Schmidt's attorneys brought into
court today hypothetical questions,
30,000 words long. They expected to>
spend more than two hours reading
these questions this afternoon or to
morrow to alienists called by the
state, to prove that Schmidt was sane
when he killed Anna Aumuller. Dr.
Carlos F. McDonald, one of the state's
medical experts, continued his testi
mony at the trial today.
Accused Bad Check
Passer Taken to Merced
Captured in the Research saloon in
O'Farrel! street by Sheriff Cornell of
Merced and Detective A. J. Kane of
the Kane detective agency after r.
week's cbase, E. R. Caldwell todar
faces in Merced the man whose autc
mobile he is alleged to have stolen
and others who charge him with rais
Caldwell, who also goes by the
aliases of Bob Roberts and R. E. Og
den, took District Attorney Schaefer'st
machine in Merced and fled, leaving a
trail of checks behind him. One of
these was passed on the El Capitan
hotel at Merced.
Caldwell came to San Francisco and
while here, according to Kane, beat a,
board bill at the Goodfriend hotel and
is alleged to have victimised the
Hotel Oakland with a raised check on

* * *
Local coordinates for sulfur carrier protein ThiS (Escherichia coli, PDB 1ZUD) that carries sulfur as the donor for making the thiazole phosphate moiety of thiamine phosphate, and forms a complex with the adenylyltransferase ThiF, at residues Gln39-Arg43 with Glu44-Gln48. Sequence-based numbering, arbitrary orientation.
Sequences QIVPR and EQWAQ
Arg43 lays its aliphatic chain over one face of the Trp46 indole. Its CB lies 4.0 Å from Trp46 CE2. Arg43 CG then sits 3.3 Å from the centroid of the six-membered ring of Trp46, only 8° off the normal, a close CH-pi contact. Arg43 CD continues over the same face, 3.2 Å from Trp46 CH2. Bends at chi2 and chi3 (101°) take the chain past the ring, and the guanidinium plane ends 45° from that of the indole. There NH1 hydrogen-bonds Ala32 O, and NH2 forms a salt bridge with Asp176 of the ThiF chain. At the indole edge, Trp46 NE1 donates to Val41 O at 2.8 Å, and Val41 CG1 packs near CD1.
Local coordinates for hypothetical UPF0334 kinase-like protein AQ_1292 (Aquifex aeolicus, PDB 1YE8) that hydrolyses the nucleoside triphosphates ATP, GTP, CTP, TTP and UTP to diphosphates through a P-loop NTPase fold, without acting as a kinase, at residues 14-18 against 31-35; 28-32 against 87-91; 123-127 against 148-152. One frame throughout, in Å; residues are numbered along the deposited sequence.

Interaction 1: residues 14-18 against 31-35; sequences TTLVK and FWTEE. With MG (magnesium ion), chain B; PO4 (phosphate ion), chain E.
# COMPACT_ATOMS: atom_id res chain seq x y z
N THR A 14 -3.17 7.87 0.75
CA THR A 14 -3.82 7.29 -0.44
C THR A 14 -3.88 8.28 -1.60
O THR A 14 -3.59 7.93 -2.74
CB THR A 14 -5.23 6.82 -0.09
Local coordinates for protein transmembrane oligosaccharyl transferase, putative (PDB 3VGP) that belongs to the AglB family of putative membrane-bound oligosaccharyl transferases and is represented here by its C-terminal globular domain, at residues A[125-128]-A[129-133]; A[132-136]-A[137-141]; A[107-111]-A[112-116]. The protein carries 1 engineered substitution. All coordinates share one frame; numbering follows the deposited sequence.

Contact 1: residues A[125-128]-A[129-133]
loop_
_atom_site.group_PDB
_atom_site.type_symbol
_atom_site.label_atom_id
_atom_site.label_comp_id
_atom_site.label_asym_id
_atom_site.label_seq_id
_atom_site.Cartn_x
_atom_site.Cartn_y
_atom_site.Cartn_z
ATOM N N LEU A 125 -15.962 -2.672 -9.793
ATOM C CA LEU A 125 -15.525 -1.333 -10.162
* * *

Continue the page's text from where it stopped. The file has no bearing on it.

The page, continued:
W. Hurst of Tracy.
Two years ago Caldwell won noto
riety by running away witli a. young
girl from Fort Bragg, for which he
was sent to prison.
Society Folk Wed
Quietly at Church
The marriage of Miss Grace Knowl
ton and Nelson A. Eckart was cele
brated in the office of Trinity church
this afternoon. Rev. Frederick W.
Clampett officiating. Only the two
families were present. On their re
turn from their wedding journey Mr.
and Mrs. Eckart will live in San
The bride is ■ sister of Mrs. Lymnn
M. Welch, wife of Captain Welch, U.
S. A., retired, and a niece of James
H. Doollttle of San Mateo. Eckart
Is the son of Mr. and Mrs. William
R. Kckart. He is a civil engineer
and a member of the Holluschickie
Two Santas at Dance of
Fair Builders Tonight
The exposition builders will cele
brate Christmas tonight by a Christ
mas tree dance, at which two Santa
Clauses will preside over the gift dis
tribution, in Scottish Rite hall. The
committee in charge consists of W. J.
Pearce, Miss Ruth Whitson, Miss
Katherine Pedemont and Miss Laura